To restore a Windows XP or computer, you must have a set of restore discs for the computer or an original Windows XP or installation disc. If you do not have a set of restore discs, contact the computer manufacturer to order a new set or restore discs.


Before following the steps below, make sure the computer is set to boot from the CD-ROM drive.

  1. Insert the Windows XP/ installation CD in the CD-ROM drive and restart the computer.
  2. When you see the message "Press any key to boot from CD," press a key on the keyboard.
  3. Press the key at the Windows XP Setup welcome screen, then press to accept the Terms and Agreements.
  4. Follow the on-screen instructions to select a hard drive partition to format and install Windows XP on.
  5. After formatting the hard drive, which erases all data, see our steps for reinstalling Windows.

Earlier versions of Windows and DOS

Follow these instructions to erase and reinstall MS-DOS +, Windows 3.x, 95, 98, ME, or NT

Formatting the drive

  1. Place the bootable diskette or disc inside the computer and reboot to get to the DOS prompt. In some cases, you may need to boot the computer with CD-ROM support or press a key to boot from the disk.
  2. At the MS-DOS prompt type, format c: /s

If the "format c: /s" command does not work, you may need to download the file to your boot disk.

  1. The computer asks you "Are you sure you want to erase everything on drive c:"
  2. If you are ok with doing this, press "Y" for yes and press .
  3. After doing this, the computer begins the formatting process. While the computer is formatting, make sure no errors are encountered.
  1. Once the format process is completed successfully, at the MS-DOS prompt, type "fdisk /mbr" and press . After entering this command, it should return you to the MS-DOS prompt with no message. This step is not required, but recommended.
  1. Once back at the MS-DOS prompt, reboot the computer with the boot disk still inserted and follow the steps below to reinstall Windows on the hard drive.

Windows NT

Windows NT can be installed in different ways. We recommend Windows NT be installed using the steps below as we feel that these steps by far are the easiest way to install Windows NT

First, we recommend all users wanting to install Windows NT use the /b switch, which allows the users to not need to create the diskettes. We do, however, recommend the user create the emergency recover diskettes if they have not already been created after the installation of Windows NT.

Finally, before the installation of Windows NT, we recommend you run smartdrv, which helps the installation of Windows NT run a lot faster.

  1. Place the CD into the computer.
  2. Type X: (where x is the CD-ROM drive, often this is D:).
  3. Once at the appropriate drive, type cd winnt and press to get into the Windows 95 directory.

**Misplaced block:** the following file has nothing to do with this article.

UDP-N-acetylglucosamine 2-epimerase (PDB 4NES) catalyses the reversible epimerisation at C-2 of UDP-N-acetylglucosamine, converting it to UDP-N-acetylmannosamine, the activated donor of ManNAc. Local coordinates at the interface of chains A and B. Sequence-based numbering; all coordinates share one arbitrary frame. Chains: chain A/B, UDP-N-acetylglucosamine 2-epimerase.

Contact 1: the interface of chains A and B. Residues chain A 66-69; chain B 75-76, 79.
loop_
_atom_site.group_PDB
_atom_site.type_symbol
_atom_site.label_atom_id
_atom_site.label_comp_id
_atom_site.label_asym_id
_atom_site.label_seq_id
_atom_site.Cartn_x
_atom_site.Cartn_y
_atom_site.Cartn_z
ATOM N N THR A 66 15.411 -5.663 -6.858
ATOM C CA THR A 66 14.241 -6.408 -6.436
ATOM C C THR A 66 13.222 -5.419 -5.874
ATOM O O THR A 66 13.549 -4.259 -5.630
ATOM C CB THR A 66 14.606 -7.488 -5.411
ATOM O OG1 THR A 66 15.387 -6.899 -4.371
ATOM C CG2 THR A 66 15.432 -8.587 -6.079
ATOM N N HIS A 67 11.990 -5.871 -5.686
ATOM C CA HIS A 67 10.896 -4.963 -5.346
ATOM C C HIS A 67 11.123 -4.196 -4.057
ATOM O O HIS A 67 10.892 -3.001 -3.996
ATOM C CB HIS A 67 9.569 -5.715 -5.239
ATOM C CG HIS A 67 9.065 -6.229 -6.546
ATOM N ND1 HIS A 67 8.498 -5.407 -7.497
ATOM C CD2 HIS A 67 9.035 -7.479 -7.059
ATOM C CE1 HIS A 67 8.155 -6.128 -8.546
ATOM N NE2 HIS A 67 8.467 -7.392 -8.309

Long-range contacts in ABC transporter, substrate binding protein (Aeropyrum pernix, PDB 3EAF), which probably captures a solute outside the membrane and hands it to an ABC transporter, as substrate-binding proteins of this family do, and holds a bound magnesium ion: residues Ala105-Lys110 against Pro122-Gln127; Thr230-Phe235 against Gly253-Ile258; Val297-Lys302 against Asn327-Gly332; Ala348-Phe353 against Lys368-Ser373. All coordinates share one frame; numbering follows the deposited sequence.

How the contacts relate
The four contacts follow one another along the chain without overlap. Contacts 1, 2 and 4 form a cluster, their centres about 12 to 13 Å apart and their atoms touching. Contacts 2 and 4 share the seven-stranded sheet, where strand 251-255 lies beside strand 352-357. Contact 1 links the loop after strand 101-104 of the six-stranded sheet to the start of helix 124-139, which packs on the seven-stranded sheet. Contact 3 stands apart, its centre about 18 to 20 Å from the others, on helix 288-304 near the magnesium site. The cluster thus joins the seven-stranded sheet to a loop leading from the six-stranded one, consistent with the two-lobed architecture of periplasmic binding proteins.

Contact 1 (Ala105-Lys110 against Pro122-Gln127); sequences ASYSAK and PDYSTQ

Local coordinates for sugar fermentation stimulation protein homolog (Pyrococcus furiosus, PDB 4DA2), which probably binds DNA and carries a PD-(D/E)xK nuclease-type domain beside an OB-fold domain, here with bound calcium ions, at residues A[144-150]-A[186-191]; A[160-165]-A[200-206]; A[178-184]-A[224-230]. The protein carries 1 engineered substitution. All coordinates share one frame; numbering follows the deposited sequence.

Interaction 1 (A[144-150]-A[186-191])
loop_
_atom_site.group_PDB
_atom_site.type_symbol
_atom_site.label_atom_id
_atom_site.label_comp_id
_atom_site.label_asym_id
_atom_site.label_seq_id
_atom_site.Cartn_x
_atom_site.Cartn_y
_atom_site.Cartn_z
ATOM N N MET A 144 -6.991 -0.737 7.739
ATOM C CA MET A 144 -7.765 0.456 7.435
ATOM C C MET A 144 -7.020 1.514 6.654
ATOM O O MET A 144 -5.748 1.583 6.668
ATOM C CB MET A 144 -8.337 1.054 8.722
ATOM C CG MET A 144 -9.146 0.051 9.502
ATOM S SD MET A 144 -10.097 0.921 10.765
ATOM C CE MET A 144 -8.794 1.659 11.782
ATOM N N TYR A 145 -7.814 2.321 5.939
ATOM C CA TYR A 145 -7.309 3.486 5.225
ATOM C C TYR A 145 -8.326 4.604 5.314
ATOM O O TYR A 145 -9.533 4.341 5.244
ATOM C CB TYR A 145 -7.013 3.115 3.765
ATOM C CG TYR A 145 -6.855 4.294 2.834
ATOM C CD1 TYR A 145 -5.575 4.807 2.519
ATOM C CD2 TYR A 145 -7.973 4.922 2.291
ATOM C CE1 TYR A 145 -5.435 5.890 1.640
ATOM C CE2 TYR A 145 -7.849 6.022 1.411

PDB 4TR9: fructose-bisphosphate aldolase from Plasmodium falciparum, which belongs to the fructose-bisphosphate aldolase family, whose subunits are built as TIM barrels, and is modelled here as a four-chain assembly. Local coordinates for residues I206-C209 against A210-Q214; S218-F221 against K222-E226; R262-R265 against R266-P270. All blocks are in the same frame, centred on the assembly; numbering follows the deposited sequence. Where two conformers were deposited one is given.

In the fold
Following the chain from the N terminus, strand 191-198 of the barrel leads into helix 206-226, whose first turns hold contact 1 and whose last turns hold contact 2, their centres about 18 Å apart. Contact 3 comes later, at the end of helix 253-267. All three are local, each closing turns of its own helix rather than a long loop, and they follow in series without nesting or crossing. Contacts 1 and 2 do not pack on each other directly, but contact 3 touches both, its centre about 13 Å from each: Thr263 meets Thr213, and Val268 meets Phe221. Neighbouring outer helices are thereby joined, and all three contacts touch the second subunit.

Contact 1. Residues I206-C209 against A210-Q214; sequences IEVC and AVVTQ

4. Once at X:\WINNT> type winnt /b.
  5. Follow the on-screen instructions to complete the installation.

Windows 95 with a backup CD

  1. Place the CD into the computer.
  2. Type X: (where x is the CD-ROM drive, often this is D:).
  3. Once at the appropriate drive, type cd win95 and press to get into the Windows 95 directory.
  4. Once at X:\WIN95> type setup to begin the installation.
  5. Follow the on-screen instructions to complete the installation.

If you are encountering issues during the setup process, you can add additional switches to the setup command line. These switches are on our Windows 95 setup switches page.

Windows 95 with floppy diskettes

  1. Place the first diskette of Windows 95 into the computer.
  2. At the A:\> type setup and press to begin the installation.
  3. Follow the on-screen instructions to complete the installation.

Windows 3.x

  1. Place the first diskette of Windows 3.x into the computer.
  2. At the A:\> type setup and press to begin the installation.
  3. Follow the on-screen instructions to complete the installation.


  1. Place the first MS-DOS diskette into the computer.
  2. At the A:\> type setup and press to being the installation.
  3. Follow the on-screen instructions to complete the installation.

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How to Boot From a USB Drive or CD on Any Computer

Image for article titled How to Boot From a USB Drive or CD on Any Computer

When you’re troubleshooting your computer or installing a new operating system, you may need to “boot from a disc” or USB device (like an external hard drive or flash drive). Here’s what that means—and how to do it.

When you press the power button on your computer, it boots up from its internal hard drive, where your operating system (usually Windows or macOS) is stored. But sometimes you need to boot into something different. Maybe you need to boot from your Windows installation disc to reinstall Windows, or perhaps you need to boot from a system rescue disc to solve a problem with your machine. You may simply want to run a different operating system on your computer.

On a Windows PC